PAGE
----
|NIKI WILSON – On Science , Jasper Fitzhugh|
|September 29, 2011|
If you walked down the airstrip in east Jasper National Park this summer, you likely crossed the flight path of barn swallows roosting in the cook shelter nearby. Maybe you witnessed the elegant dive of their light cinnamon and blue bodies as they hunted mosquitoes across the field with X-wing like precision.
The seasonal return of great migrators like the barn swallow is something we take for granted, as reliable as the change in season itself. Current population estimates suggest 4.9 million barn swallows spend their summers in Canada.
That seems like a lot, until you learn that in the 1990s there were more than 10 million of them. Scientists estimate there has been a 30-per-cent drop in numbers in the past 10 years, which is why this spring, the Committee on the Status of Endangered Wildlife in Canada (COSEWIC) recommended barn swallows be designated as a “threatened” species, meaning that if the trend continues, the species will disappear.
Many Canadians are familiar with barn swallows. Although some still nest in the wild, many prefer to take up residence in barns, longhouses, bridges and culverts. Perhaps it is our regular interaction with these birds that makes their troubling drop in numbers so worrisome.
“It is the magnitude and swiftness of the decline that have scientists at COSEWIC concerned” says Dr. Marty Leonard, COSEWIC chair and biology professor at Dalhousie University.
According to COSEWIC, reasons for the decline are poorly understood, but are thought to be related to a number of factors that “are likely acting additively in unknown ways.” The first is a loss of nesting habitat due to the conversion of old-style wooden farm buildings to modern metal or closed structures. It is difficult to assess how much of a role this plays, as the timing of sharp population declines does not coincide with mass building modernization, and there are reports of suitable buildings standing empty. In addition, the reduction of open, grassland types of agricultural habitat appear to be limiting foraging habitat in some areas. However in Western Canada, the availability of foraging habitat may be increasing, suggesting that the loss does not, on its own, explain the decline in barn swallows.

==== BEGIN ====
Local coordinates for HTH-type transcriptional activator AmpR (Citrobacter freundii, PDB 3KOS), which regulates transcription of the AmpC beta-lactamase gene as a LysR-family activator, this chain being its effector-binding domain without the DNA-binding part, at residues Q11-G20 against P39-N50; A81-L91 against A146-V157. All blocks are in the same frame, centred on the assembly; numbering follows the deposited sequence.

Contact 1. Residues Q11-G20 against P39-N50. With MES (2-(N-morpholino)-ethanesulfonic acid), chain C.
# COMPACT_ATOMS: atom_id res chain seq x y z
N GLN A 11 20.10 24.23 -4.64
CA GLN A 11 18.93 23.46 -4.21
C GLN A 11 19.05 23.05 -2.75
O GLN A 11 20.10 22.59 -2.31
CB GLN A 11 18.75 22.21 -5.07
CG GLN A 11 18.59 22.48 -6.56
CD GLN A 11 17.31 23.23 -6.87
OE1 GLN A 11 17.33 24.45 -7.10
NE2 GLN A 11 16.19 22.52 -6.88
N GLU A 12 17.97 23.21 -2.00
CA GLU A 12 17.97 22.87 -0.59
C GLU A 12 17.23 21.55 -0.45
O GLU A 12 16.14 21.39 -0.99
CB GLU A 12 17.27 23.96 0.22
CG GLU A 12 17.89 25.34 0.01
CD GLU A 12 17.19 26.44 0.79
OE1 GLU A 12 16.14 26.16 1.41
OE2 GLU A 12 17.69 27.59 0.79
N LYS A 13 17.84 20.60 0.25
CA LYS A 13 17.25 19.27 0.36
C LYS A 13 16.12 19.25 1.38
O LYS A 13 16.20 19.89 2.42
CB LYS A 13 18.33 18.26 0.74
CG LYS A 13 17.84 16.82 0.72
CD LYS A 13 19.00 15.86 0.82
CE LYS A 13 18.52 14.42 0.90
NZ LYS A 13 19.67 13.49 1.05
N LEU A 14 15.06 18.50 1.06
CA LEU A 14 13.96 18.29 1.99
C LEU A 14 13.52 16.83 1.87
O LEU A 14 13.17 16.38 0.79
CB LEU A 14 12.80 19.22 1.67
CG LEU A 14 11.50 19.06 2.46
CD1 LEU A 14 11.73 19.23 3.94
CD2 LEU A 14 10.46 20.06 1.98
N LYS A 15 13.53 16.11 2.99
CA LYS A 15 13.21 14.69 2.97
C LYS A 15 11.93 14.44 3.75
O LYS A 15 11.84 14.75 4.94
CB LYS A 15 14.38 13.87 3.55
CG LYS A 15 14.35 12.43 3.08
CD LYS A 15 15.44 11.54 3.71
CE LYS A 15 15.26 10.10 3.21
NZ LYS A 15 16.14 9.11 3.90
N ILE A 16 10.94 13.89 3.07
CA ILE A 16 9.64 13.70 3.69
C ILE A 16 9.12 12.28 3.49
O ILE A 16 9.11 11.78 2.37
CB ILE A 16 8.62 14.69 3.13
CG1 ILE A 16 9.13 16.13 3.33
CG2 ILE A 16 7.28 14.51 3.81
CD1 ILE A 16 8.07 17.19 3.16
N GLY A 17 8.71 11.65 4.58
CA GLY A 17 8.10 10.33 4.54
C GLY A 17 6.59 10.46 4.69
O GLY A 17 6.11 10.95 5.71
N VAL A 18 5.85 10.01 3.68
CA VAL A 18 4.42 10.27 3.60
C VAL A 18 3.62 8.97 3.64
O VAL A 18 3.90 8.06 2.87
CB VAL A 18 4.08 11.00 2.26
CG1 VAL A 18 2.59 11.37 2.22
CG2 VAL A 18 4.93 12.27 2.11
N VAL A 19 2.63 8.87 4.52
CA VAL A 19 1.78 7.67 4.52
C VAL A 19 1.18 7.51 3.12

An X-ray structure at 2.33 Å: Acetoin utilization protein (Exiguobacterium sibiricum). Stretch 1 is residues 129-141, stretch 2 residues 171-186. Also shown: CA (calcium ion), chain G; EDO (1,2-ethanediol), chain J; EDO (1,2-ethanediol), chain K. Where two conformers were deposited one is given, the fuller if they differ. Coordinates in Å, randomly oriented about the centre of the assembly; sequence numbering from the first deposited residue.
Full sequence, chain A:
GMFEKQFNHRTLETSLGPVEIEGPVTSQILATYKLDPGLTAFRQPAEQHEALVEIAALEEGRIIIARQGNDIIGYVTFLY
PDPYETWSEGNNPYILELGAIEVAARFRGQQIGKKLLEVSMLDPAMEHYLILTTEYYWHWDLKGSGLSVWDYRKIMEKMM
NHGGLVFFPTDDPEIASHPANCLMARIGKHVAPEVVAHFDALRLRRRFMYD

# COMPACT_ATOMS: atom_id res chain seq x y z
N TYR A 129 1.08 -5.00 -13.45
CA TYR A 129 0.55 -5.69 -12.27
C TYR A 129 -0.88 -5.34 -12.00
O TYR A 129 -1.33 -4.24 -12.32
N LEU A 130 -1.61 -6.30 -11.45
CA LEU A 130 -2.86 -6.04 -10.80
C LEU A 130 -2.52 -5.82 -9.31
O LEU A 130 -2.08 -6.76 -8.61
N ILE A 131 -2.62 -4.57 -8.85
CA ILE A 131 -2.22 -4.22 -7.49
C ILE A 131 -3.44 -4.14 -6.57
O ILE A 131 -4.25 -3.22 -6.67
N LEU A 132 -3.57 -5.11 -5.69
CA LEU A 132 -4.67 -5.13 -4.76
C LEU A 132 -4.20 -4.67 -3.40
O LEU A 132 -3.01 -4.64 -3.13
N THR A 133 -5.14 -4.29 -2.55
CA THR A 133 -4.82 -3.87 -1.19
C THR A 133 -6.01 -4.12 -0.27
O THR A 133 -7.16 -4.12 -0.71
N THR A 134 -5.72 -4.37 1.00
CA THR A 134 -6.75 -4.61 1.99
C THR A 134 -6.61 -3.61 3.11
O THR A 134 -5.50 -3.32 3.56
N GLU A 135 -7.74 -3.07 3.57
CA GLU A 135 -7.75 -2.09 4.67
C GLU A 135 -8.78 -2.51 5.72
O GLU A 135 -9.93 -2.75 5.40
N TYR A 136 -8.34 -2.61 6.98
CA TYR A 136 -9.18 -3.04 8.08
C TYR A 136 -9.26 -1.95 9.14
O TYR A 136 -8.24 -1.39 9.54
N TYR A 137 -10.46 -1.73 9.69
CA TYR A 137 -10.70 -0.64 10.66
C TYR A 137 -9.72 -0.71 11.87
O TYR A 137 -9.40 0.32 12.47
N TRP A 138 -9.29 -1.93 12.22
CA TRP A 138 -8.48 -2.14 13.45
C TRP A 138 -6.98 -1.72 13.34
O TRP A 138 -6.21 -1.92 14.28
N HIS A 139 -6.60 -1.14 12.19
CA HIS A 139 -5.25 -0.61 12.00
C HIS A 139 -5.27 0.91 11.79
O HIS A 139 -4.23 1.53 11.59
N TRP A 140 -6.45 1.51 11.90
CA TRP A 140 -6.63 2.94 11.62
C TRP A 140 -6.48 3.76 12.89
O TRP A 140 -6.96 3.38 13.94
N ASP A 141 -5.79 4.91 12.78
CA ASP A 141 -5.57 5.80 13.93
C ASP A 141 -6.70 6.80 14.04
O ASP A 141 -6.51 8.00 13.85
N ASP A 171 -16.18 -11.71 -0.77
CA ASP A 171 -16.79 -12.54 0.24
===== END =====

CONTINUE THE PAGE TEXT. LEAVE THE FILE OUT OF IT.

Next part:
Decline in insect populations is also a factor. Light pollution in and around urban centres, climate change, loss and degradation of wetlands, acid precipitation, large-scale use of pesticides, and the recent genetic development of insect-resistant row crops are among the many factors implicated in the decrease of insect populations. “DDT is still being used in some wintering habitat, and this may be a factor,” says Leonard. One study suggests that changes in flying insect populations in North America might be indicative of underlying ecosystem changes.
Summer cold snaps on the breeding grounds, a relatively new climate effect, may also be a cause of mortality. Warmer springs may mean birds are nesting earlier, using more energy and are more vulnerable to early spring temperature drops.
Most alarming is the fact that it is not just barn swallows. Many birds that migrate and feed on flying insects (aerial insectivores) are declining in number. The common nighthawk, whippoorwill, olive-sided flycatcher and chimney swift are just a handful of the many whose numbers are dropping. “We are seeing these declines in some aerial insectivores that don’t co-habitat with humans, so we know there is something happening outside that relationship.” says Leonard. Two more birds in this group, the black swift and bank swallow, will soon be assessed by COSEWIC.
In the meantime, ongoing research reveals a pattern of aerial insectivore decline that shows “a striking geographic gradient.” The decline appears to be most prevalent in the northeastern part of the continent. Studies also suggest that birds with longer migration routes experience decline more acutely.
The barn swallow is a long-distance migrant. Its current breeding range in North America includes parts of Alaska, all Canadian provinces and territories, the continental United States (except most of Florida), most of northern and central Mexico, and a few areas in Argentina. The bulk of the North American population winters in lowlands across South America. In Canada, barn swallow nests and eggs are protected on public land under the Migratory Birds Convention Act. However, most suitable habitat occurs on private land, and the barn swallow has no protection along its migratory route south.
The COSEWIC designation of “threatened” is the first step in having the barn swallow protected by law everywhere in Canada. The recommendation has been sent to the Minister of Environment, who has the power to formalize protection under the Canadian Species at Risk Act. Leonard says the legal designation of “threatened” requires the federal government to oversee the development of a recovery strategy.
Regardless of legal designations, extreme declines in barn swallows and other common bird species are sounding major alarm bells. The decline suggests things are going wrong at the scale of ecosystems, which will likely have implications across related food chains. Says Leonard: “I find it frightening that such common species are disappearing.”